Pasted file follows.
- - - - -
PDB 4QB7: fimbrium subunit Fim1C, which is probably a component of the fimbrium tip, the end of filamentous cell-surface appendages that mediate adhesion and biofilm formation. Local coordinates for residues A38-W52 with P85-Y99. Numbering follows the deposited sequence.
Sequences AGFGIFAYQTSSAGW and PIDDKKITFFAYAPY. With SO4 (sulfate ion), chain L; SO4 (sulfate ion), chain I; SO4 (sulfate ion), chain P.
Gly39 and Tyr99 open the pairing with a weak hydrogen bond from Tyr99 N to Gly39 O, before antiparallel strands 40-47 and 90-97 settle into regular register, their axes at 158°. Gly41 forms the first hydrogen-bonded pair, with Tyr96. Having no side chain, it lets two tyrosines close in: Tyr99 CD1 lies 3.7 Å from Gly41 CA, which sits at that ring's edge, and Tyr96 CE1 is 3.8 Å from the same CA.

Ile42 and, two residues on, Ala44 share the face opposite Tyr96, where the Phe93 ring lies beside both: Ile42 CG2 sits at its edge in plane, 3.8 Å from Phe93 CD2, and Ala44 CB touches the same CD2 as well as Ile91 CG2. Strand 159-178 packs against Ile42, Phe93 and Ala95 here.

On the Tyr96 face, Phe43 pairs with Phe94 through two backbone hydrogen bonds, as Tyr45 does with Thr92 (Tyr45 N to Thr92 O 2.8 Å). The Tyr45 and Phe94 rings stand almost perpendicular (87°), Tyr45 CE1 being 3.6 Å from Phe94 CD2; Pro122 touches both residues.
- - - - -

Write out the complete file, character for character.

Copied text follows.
PDB 4QB7: fimbrium subunit Fim1C, which is probably a component of the fimbrium tip, the end of filamentous cell-surface appendages that mediate adhesion and biofilm formation. Local coordinates for residues A38-W52 with P85-Y99. Numbering follows the deposited sequence.
Sequences AGFGIFAYQTSSAGW and PIDDKKITFFAYAPY. With SO4 (sulfate ion), chain L; SO4 (sulfate ion), chain I; SO4 (sulfate ion), chain P.
Gly39 and Tyr99 open the pairing with a weak hydrogen bond from Tyr99 N to Gly39 O, before antiparallel strands 40-47 and 90-97 settle into regular register, their axes at 158°. Gly41 forms the first hydrogen-bonded pair, with Tyr96. Having no side chain, it lets two tyrosines close in: Tyr99 CD1 lies 3.7 Å from Gly41 CA, which sits at that ring's edge, and Tyr96 CE1 is 3.8 Å from the same CA.

Ile42 and, two residues on, Ala44 share the face opposite Tyr96, where the Phe93 ring lies beside both: Ile42 CG2 sits at its edge in plane, 3.8 Å from Phe93 CD2, and Ala44 CB touches the same CD2 as well as Ile91 CG2. Strand 159-178 packs against Ile42, Phe93 and Ala95 here.

On the Tyr96 face, Phe43 pairs with Phe94 through two backbone hydrogen bonds, as Tyr45 does with Thr92 (Tyr45 N to Thr92 O 2.8 Å). The Tyr45 and Phe94 rings stand almost perpendicular (87°), Tyr45 CE1 being 3.6 Å from Phe94 CD2; Pro122 touches both residues.